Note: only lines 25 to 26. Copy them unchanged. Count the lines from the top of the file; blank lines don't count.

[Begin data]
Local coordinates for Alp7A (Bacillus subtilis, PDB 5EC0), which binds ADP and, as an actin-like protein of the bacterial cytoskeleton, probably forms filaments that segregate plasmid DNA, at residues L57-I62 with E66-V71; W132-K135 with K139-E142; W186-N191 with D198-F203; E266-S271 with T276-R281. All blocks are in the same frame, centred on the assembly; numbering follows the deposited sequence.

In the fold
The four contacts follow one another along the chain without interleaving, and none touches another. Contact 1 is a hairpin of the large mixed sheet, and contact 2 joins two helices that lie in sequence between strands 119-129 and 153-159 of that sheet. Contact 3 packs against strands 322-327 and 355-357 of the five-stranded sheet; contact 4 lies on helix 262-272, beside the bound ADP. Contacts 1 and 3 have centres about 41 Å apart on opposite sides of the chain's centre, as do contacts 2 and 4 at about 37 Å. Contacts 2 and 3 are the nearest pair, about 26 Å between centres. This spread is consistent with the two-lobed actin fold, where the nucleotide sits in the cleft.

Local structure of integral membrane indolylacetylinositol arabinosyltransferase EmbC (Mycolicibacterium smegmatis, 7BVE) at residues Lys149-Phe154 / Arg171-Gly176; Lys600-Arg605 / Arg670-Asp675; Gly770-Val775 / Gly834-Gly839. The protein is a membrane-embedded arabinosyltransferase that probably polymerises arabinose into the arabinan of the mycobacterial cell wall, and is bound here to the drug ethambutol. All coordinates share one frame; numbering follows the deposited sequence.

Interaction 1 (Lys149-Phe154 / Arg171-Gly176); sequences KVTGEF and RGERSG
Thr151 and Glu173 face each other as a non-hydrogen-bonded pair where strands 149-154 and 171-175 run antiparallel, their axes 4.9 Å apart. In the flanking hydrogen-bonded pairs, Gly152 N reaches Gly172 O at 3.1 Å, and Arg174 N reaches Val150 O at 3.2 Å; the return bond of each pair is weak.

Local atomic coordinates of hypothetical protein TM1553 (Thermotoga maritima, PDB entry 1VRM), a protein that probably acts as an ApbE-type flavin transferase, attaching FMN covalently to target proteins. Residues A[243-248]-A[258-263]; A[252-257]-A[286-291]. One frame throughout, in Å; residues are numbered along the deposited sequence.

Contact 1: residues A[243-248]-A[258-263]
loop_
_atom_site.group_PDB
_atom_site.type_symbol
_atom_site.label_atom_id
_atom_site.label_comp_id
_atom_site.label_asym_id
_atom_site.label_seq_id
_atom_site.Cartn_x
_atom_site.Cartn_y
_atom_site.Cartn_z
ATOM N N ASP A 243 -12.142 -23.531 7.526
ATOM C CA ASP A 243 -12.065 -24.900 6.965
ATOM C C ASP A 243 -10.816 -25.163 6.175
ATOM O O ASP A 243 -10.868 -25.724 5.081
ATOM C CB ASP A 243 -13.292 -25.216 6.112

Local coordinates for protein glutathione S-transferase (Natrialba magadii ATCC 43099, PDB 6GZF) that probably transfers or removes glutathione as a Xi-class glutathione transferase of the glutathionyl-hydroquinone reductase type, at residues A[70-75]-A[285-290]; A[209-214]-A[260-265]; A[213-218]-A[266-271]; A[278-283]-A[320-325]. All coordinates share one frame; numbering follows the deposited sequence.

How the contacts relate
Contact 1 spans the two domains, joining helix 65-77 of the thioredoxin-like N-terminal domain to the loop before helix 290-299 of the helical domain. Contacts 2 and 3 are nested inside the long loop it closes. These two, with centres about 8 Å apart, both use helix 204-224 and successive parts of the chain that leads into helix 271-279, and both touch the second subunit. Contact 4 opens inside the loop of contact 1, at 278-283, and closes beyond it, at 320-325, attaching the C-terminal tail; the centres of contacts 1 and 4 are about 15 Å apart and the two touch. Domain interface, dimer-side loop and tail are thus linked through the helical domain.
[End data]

How the contacts relate
Contact 1 spans the two domains, joining helix 65-77 of the thioredoxin-like N-terminal domain to the loop before helix 290-299 of the helical domain. Contacts 2 and 3 are nested inside the long loop it closes. These two, with centres about 8 Å apart, both use helix 204-224 and successive parts of the chain that leads into helix 271-279, and both touch the second subunit. Contact 4 opens inside the loop of contact 1, at 278-283, and closes beyond it, at 320-325, attaching the C-terminal tail; the centres of contacts 1 and 4 are about 15 Å apart and the two touch. Domain interface, dimer-side loop and tail are thus linked through the helical domain.